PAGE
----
It’s always tricky to attempt to write about something as lofty as devotion. Words of faith and truth and high ideals have an energy that, if not approached in just the right way, can backfire miserably. But I like to think that since this blog is basically experiential, not scholarly, I can attempt to express my take on any word or words.
On devotion. I remember praying to have the experience of devotion. I felt as though I had no commitment to anything or anyone. And I can tell you, that was a very low moment. I recognized that folks were devoted to their work, families, communities, politics, and addictions. Where, I wondered, does my devotion lie?
Recently, a friend’s father died. I was reading the obituary, and the words were so powerful that I almost cried. He was 99, and the sentence that moved me stated “he is survived by his devoted wife of 70 years…” Seventy years!?! Most of us can’t figure out how to be devoted to a candy bar for three minutes, let alone to a person for more than five. I can count on one hand the number of couples I know who’ve been devoted to each other for more than 20 years. Do we even know what devotion means anymore?
I was blessed to grow up with noteworthy examples of devotion: devotion to God and church; devotion to work; devotion to relationships; devotion to a better life. It was a challenging time in black history, and for some families even personal relationships were extremely rocky. But I saw something in them that the obituary triggered in my memory: in that world, people didn’t change partners like socks because they were devoted to something–bigger. Devotion is linked to thriving. (So says me, but argue if you want to…)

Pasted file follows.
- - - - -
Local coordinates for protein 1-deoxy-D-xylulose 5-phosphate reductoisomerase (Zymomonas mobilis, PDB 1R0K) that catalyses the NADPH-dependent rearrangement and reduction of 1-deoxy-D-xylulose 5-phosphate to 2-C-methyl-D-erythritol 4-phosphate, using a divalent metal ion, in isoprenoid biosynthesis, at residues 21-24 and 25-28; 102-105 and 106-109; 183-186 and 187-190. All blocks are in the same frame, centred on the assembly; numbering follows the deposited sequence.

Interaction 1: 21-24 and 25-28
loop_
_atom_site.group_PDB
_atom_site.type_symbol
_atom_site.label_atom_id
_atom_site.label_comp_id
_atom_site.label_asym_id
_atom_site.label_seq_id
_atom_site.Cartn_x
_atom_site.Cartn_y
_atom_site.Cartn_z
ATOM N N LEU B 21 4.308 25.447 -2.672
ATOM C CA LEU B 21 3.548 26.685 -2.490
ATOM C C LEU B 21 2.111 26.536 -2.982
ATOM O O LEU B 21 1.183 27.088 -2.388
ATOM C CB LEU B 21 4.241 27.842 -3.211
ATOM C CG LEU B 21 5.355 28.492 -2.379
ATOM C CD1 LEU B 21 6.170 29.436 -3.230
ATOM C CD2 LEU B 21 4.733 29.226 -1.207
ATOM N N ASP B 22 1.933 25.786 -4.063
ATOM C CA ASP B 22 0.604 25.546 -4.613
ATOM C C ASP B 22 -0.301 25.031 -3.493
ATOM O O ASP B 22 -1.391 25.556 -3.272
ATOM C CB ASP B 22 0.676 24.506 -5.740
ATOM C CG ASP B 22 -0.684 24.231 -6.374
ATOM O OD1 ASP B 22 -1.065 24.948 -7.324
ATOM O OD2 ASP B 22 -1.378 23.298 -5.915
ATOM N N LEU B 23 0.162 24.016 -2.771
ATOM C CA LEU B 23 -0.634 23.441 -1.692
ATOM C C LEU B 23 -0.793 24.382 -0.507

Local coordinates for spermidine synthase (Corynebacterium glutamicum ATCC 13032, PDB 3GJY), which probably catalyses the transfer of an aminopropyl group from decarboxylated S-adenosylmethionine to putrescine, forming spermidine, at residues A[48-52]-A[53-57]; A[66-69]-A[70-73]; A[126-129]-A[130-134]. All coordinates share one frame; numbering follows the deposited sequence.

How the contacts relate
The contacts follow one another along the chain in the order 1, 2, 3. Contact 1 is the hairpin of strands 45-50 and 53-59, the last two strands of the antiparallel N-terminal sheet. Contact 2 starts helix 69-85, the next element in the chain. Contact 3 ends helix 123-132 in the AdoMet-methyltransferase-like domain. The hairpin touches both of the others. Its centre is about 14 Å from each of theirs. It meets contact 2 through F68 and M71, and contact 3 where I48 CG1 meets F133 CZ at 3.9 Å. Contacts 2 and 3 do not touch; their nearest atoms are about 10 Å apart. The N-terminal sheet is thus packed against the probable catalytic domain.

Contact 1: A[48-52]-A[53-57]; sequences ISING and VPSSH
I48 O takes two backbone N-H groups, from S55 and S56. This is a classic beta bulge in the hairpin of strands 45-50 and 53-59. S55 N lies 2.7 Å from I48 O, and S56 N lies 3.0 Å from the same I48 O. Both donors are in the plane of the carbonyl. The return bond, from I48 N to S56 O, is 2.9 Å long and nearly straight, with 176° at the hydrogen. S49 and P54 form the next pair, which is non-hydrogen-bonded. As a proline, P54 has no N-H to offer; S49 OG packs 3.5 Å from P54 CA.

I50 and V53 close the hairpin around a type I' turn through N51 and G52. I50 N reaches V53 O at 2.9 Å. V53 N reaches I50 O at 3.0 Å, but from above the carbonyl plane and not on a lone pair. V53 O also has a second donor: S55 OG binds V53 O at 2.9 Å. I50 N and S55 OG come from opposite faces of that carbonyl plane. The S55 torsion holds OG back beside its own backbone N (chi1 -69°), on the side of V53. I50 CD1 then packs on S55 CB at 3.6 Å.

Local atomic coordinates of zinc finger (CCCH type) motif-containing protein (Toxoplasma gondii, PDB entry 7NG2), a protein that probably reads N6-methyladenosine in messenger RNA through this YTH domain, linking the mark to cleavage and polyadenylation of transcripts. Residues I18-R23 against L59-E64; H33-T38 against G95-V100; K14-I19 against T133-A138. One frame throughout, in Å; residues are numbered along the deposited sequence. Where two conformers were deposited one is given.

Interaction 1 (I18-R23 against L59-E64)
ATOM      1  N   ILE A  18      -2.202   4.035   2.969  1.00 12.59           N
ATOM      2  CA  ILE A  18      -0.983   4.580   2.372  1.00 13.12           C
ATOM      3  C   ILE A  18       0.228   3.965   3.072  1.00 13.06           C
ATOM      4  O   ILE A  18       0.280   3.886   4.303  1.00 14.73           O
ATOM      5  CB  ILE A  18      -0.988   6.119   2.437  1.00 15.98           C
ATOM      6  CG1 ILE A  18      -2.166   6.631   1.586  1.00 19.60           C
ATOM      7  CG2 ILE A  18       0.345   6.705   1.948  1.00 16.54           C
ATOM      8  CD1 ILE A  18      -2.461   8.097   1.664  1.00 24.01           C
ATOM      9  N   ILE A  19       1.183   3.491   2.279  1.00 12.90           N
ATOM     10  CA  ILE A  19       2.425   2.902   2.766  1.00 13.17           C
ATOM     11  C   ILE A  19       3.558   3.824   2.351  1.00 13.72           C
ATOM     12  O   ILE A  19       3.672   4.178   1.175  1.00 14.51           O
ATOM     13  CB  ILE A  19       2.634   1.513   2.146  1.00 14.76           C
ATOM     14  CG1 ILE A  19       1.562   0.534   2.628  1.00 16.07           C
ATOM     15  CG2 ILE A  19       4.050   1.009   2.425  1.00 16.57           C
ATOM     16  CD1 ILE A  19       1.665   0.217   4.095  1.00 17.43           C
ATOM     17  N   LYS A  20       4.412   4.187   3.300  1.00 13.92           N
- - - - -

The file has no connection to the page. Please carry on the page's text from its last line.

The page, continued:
About two years ago, I went to a couple of house blessings where a Brahmin priest was offering prayers of protection and prosperity for the families who lived in the homes. These were families who I would describe as very devoted to God. When I say devoted to God, I mean that kind of focus where a person feels that everything they do and everyone they meet is a result of the love of that Source – – whatever you want to call it.
Now, there were a couple of things about these blessings that caught my attention. The first was the respectful and loving way that the families welcomed the visiting priest and his wife. The second, and I remember being fixated by it, was what I interpreted as the devotion of the priest’s wife to her husband while she assisted him in the ceremonies. I couldn’t stop watching her.
What was that look on her face? Now, there is one thing I know for sure–and I want to be clear about this. Devotion is not mental slavery. Devotion is not blind allegiance. Devotion is not accepting abuse or humiliation. Devotion is not swimming in self-hatred to idolize another. Clear? Okay.
Pure devotion — however off-the-mark we observe it to be — is linked to the heart. So, I’m back to my question. Where does my devotion lie?
I am devoted to nature. I’m devoted to blue skies, bright sun, and ocean breezes. I’m devoted to people who work the land and provide the food that allows me to offer meals to friends and family.
I am devoted to democracy.
I want to think that I’m devoted to prayer and God and the world that this great Source created. Not too long ago, I met a woman who talked about her devotion to her spiritual path. Her path is different from mine. But when I looked at her face, I really got her love for her God. And I guess that’s the key. Devotion is linked to love. So says me; argue if you want to…
And that, my friends, is my word for today. Devotion.